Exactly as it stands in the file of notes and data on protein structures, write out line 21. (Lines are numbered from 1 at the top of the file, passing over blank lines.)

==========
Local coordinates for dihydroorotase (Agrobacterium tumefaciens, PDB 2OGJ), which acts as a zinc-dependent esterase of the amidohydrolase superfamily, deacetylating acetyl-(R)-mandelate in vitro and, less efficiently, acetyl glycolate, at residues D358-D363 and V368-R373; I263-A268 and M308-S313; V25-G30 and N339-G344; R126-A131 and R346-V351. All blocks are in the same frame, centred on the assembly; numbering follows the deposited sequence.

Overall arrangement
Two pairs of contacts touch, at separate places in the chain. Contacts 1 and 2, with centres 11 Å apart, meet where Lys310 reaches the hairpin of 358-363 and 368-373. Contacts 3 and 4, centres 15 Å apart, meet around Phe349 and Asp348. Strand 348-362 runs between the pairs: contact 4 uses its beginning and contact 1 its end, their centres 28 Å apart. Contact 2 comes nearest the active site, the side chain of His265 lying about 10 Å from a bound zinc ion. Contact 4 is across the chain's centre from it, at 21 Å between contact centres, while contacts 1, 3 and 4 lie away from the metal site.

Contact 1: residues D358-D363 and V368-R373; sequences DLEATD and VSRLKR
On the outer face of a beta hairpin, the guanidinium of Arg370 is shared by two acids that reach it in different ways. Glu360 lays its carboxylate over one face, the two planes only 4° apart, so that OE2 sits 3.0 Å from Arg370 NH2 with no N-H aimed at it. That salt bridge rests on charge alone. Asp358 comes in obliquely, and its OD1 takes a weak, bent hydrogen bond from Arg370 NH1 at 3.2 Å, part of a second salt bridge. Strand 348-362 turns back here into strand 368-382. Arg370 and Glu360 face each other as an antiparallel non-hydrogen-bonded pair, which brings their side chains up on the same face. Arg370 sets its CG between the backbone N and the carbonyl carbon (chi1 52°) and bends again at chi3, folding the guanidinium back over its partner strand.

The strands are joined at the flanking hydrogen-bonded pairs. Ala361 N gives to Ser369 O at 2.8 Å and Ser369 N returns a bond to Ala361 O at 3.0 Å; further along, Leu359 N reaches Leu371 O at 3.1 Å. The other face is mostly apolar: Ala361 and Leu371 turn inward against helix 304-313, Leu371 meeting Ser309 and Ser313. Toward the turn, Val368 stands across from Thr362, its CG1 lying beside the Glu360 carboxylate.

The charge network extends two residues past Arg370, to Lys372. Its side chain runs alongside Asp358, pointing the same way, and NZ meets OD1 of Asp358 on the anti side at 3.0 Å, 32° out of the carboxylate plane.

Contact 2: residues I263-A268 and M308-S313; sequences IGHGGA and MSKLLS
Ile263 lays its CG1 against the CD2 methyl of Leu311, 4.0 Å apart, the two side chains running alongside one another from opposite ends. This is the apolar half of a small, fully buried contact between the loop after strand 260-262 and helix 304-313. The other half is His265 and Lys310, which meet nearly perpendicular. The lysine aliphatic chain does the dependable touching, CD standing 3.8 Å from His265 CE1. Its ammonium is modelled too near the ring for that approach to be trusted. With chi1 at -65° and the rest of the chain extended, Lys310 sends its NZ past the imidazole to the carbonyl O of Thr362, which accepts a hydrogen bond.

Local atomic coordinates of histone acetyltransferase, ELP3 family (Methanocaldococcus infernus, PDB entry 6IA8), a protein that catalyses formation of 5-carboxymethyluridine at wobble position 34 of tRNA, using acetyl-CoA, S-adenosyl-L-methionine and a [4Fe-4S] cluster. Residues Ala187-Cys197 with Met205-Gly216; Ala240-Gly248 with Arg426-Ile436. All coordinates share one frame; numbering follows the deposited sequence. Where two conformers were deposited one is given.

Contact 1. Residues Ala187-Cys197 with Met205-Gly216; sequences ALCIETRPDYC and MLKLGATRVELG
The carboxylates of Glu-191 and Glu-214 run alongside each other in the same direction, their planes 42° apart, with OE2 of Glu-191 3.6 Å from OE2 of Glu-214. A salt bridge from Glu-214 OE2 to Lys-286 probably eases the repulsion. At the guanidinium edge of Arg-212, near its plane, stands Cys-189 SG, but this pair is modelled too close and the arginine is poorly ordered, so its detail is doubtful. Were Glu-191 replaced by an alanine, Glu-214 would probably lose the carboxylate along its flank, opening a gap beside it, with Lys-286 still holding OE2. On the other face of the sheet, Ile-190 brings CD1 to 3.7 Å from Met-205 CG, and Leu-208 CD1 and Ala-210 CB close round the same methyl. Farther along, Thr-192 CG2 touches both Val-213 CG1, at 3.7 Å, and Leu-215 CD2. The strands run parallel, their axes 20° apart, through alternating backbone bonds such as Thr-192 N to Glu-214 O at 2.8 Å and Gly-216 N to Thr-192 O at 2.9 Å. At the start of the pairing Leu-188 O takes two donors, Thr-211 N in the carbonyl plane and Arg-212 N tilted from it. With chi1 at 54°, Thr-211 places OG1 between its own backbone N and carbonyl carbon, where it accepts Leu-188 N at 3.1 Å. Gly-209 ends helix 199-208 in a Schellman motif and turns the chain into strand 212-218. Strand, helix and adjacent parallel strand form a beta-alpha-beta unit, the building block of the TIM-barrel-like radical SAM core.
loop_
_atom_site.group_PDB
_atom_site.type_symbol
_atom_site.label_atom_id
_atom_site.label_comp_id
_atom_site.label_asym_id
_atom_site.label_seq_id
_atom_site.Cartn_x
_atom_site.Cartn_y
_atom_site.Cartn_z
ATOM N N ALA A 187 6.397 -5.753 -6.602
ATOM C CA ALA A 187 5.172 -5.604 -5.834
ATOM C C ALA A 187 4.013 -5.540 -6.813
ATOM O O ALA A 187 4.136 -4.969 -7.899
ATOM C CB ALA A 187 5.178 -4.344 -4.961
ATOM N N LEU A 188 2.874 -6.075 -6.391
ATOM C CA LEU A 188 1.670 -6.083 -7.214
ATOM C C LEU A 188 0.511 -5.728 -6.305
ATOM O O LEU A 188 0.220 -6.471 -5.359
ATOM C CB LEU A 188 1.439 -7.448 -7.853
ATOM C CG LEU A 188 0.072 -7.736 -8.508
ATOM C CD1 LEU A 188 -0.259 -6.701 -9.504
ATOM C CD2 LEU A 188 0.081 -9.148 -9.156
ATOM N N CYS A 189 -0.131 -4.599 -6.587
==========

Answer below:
_atom_site.Cartn_y